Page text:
Macrophages dominate sites of CNS injury in which they promote both injury and repair. These divergent effects may be caused by distinct macrophage subsets, i.e., "classically activated" proinflammatory (M1) or "alternatively activated" anti-inflammatory (M2) cells. Here, we show that an M1 macrophage response is rapidly induced and then maintained at sites of traumatic spinal cord injury and that this response overwhelms a comparatively smaller and transient M2 macrophage response. The high M1/M2 macrophage ratio has significant implications for CNS repair. Indeed, we present novel data showing that only M1 macrophages are neurotoxic and M2 macrophages promote a regenerative growth response in adult sensory axons, even in the context of inhibitory substrates that dominate sites of CNS injury (e.g., proteoglycans and myelin). Together, these data suggest that polarizing the differentiation of resident microglia and infiltrating blood monocytes toward an M2 or "alternatively" activated macrophage phenotype could promote CNS repair while limiting secondary inflammatory-mediated injury.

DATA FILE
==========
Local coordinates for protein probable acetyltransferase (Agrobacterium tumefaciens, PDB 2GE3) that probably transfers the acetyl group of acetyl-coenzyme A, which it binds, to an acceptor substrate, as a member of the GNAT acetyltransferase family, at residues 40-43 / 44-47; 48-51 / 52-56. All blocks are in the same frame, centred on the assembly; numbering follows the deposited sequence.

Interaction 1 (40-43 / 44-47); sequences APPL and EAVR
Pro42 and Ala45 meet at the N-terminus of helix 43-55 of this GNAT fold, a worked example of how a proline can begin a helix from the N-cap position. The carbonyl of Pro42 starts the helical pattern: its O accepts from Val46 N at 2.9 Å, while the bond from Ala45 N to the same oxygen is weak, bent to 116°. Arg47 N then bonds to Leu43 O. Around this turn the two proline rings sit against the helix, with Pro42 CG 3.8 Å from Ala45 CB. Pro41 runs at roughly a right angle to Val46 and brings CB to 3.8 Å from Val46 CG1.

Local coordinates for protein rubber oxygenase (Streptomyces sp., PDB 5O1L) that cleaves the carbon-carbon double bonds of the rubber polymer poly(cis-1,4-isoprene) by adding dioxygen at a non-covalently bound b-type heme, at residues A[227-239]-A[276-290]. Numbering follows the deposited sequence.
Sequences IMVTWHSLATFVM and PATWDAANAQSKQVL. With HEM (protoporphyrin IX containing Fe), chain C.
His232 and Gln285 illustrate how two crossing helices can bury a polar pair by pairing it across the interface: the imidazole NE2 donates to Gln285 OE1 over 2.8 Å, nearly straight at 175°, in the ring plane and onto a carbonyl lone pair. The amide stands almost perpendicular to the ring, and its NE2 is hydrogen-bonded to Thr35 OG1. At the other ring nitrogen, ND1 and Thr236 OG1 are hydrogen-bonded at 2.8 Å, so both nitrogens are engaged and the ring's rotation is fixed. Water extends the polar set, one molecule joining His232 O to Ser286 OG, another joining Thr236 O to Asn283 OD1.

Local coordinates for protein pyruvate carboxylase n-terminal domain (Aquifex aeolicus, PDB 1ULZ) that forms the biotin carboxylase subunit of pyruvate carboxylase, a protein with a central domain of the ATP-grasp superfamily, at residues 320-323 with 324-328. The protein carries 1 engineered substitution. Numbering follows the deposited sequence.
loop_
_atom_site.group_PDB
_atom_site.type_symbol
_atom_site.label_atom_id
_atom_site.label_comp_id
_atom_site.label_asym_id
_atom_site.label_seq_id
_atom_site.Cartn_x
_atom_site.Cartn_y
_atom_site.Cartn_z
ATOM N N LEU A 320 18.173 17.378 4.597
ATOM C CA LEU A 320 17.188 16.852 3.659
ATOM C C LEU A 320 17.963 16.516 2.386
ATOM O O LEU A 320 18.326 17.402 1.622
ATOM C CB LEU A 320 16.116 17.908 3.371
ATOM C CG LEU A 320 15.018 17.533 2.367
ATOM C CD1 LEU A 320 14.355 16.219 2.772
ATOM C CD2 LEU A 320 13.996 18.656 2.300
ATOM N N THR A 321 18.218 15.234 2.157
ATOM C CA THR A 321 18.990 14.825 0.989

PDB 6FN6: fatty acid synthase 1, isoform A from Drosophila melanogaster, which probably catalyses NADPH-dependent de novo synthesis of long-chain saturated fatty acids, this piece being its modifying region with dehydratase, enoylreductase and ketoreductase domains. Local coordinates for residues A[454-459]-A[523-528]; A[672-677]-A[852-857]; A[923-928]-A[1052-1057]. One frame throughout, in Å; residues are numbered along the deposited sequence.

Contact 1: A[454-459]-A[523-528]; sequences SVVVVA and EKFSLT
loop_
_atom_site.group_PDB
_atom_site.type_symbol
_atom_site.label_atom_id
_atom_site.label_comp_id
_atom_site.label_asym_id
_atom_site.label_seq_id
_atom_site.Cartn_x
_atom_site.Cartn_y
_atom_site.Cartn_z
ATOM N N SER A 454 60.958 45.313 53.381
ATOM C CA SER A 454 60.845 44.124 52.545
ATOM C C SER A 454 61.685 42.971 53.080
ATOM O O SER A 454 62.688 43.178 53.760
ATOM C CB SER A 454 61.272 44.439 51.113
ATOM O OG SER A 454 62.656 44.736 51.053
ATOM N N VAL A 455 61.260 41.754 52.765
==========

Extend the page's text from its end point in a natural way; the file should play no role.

|Number of pages||10|
|Journal||Journal of Neuroscience|
|State||Published - Oct 28 2009|
ASJC Scopus subject areas
- Neuroscience (all)